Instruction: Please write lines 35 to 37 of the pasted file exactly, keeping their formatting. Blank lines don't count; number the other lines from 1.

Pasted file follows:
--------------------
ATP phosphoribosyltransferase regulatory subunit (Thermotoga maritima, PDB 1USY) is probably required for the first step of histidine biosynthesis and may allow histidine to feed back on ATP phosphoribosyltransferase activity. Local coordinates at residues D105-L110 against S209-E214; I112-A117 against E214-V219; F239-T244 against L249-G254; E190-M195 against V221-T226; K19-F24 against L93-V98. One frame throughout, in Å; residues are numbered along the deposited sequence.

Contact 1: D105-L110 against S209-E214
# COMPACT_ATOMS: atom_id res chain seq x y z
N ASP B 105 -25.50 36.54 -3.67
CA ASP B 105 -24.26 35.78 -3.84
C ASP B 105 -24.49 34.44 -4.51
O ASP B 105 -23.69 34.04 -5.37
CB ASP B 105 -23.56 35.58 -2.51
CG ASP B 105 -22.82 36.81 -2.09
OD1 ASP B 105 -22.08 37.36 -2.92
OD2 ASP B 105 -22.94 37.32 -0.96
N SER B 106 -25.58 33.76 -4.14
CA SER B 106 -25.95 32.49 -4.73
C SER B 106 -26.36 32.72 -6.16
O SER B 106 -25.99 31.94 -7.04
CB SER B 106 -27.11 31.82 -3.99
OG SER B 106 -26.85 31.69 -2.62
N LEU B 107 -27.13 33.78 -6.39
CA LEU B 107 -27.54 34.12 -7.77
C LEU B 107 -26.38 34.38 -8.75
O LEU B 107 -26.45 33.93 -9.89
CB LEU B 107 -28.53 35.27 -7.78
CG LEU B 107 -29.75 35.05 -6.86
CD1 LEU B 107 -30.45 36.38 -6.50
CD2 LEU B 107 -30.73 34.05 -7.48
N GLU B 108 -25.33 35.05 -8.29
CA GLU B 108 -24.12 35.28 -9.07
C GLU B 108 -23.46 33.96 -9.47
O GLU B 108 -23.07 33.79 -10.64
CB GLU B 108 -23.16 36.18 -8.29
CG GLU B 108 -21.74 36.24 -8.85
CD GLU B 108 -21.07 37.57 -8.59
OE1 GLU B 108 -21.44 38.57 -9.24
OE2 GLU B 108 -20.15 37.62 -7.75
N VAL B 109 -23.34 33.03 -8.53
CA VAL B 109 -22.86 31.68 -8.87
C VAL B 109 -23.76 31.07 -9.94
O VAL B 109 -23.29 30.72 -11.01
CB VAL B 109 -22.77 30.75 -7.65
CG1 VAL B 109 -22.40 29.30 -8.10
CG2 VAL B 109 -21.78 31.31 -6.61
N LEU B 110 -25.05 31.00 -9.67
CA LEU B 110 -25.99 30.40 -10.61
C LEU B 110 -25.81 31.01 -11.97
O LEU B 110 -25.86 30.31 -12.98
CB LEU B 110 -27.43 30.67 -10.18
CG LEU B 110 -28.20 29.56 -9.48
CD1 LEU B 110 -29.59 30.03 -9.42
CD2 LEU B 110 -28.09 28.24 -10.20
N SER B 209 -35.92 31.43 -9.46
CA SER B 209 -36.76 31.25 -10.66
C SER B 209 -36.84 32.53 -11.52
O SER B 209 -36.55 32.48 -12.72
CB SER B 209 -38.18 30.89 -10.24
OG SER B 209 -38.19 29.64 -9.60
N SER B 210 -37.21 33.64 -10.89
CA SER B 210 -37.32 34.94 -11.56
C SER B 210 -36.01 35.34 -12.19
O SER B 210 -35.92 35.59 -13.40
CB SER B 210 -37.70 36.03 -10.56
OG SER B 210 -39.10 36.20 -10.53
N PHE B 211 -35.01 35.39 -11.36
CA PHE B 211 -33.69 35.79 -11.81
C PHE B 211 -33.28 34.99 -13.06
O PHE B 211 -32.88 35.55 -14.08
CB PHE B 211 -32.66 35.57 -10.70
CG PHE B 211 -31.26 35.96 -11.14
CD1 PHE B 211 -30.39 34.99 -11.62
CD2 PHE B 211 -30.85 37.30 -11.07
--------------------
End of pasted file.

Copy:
N VAL B 109 -23.34 33.03 -8.53
CA VAL B 109 -22.86 31.68 -8.87
C VAL B 109 -23.76 31.07 -9.94